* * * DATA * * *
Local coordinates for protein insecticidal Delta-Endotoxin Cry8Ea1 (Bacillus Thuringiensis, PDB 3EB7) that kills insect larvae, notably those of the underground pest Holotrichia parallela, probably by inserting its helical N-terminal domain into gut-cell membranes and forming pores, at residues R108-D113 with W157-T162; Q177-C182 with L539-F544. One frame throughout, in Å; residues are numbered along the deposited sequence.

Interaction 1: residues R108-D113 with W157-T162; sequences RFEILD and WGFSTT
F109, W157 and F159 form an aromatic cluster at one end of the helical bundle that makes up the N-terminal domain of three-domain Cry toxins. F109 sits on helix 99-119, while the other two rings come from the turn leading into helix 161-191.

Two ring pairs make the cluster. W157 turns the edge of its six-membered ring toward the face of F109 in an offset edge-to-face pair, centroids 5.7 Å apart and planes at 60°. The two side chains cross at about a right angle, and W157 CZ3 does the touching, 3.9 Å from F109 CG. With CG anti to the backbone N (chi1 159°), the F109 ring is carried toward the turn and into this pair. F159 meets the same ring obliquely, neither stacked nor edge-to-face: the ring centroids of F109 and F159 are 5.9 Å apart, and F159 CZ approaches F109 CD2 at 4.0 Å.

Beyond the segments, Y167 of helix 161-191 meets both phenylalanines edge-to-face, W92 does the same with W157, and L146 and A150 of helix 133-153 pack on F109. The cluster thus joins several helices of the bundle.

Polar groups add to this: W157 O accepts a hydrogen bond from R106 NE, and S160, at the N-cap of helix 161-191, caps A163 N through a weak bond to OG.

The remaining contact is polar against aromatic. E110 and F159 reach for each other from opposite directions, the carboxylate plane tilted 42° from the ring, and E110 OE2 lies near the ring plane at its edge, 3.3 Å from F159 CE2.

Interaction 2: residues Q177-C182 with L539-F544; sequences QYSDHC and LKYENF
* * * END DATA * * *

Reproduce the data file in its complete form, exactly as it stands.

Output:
Local coordinates for protein insecticidal Delta-Endotoxin Cry8Ea1 (Bacillus Thuringiensis, PDB 3EB7) that kills insect larvae, notably those of the underground pest Holotrichia parallela, probably by inserting its helical N-terminal domain into gut-cell membranes and forming pores, at residues R108-D113 with W157-T162; Q177-C182 with L539-F544. One frame throughout, in Å; residues are numbered along the deposited sequence.

Interaction 1: residues R108-D113 with W157-T162; sequences RFEILD and WGFSTT
F109, W157 and F159 form an aromatic cluster at one end of the helical bundle that makes up the N-terminal domain of three-domain Cry toxins. F109 sits on helix 99-119, while the other two rings come from the turn leading into helix 161-191.

Two ring pairs make the cluster. W157 turns the edge of its six-membered ring toward the face of F109 in an offset edge-to-face pair, centroids 5.7 Å apart and planes at 60°. The two side chains cross at about a right angle, and W157 CZ3 does the touching, 3.9 Å from F109 CG. With CG anti to the backbone N (chi1 159°), the F109 ring is carried toward the turn and into this pair. F159 meets the same ring obliquely, neither stacked nor edge-to-face: the ring centroids of F109 and F159 are 5.9 Å apart, and F159 CZ approaches F109 CD2 at 4.0 Å.

Beyond the segments, Y167 of helix 161-191 meets both phenylalanines edge-to-face, W92 does the same with W157, and L146 and A150 of helix 133-153 pack on F109. The cluster thus joins several helices of the bundle.

Polar groups add to this: W157 O accepts a hydrogen bond from R106 NE, and S160, at the N-cap of helix 161-191, caps A163 N through a weak bond to OG.

The remaining contact is polar against aromatic. E110 and F159 reach for each other from opposite directions, the carboxylate plane tilted 42° from the ring, and E110 OE2 lies near the ring plane at its edge, 3.3 Å from F159 CE2.

Interaction 2: residues Q177-C182 with L539-F544; sequences QYSDHC and LKYENF